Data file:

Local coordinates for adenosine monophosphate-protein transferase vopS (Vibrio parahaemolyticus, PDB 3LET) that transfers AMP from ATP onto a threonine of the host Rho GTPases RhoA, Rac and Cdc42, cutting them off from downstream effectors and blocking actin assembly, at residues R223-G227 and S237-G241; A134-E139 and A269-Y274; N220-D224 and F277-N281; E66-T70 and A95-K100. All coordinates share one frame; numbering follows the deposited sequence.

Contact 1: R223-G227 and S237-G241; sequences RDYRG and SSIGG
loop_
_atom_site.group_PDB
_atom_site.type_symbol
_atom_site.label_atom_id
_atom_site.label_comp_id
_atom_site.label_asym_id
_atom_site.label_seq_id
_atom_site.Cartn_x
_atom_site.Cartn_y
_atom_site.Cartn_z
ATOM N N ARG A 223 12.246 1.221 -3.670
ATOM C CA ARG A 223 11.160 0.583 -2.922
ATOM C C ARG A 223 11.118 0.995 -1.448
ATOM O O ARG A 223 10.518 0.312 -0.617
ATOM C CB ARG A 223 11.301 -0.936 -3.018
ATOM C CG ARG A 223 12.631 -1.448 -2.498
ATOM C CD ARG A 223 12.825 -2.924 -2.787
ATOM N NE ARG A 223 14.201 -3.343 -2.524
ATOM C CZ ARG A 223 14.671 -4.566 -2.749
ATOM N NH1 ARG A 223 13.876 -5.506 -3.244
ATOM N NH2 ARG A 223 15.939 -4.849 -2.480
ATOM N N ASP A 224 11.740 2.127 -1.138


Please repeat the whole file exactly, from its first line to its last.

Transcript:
Local coordinates for adenosine monophosphate-protein transferase vopS (Vibrio parahaemolyticus, PDB 3LET) that transfers AMP from ATP onto a threonine of the host Rho GTPases RhoA, Rac and Cdc42, cutting them off from downstream effectors and blocking actin assembly, at residues R223-G227 and S237-G241; A134-E139 and A269-Y274; N220-D224 and F277-N281; E66-T70 and A95-K100. All coordinates share one frame; numbering follows the deposited sequence.

Contact 1: R223-G227 and S237-G241; sequences RDYRG and SSIGG
loop_
_atom_site.group_PDB
_atom_site.type_symbol
_atom_site.label_atom_id
_atom_site.label_comp_id
_atom_site.label_asym_id
_atom_site.label_seq_id
_atom_site.Cartn_x
_atom_site.Cartn_y
_atom_site.Cartn_z
ATOM N N ARG A 223 12.246 1.221 -3.670
ATOM C CA ARG A 223 11.160 0.583 -2.922
ATOM C C ARG A 223 11.118 0.995 -1.448
ATOM O O ARG A 223 10.518 0.312 -0.617
ATOM C CB ARG A 223 11.301 -0.936 -3.018
ATOM C CG ARG A 223 12.631 -1.448 -2.498
ATOM C CD ARG A 223 12.825 -2.924 -2.787
ATOM N NE ARG A 223 14.201 -3.343 -2.524
ATOM C CZ ARG A 223 14.671 -4.566 -2.749
ATOM N NH1 ARG A 223 13.876 -5.506 -3.244
ATOM N NH2 ARG A 223 15.939 -4.849 -2.480
ATOM N N ASP A 224 11.740 2.127 -1.138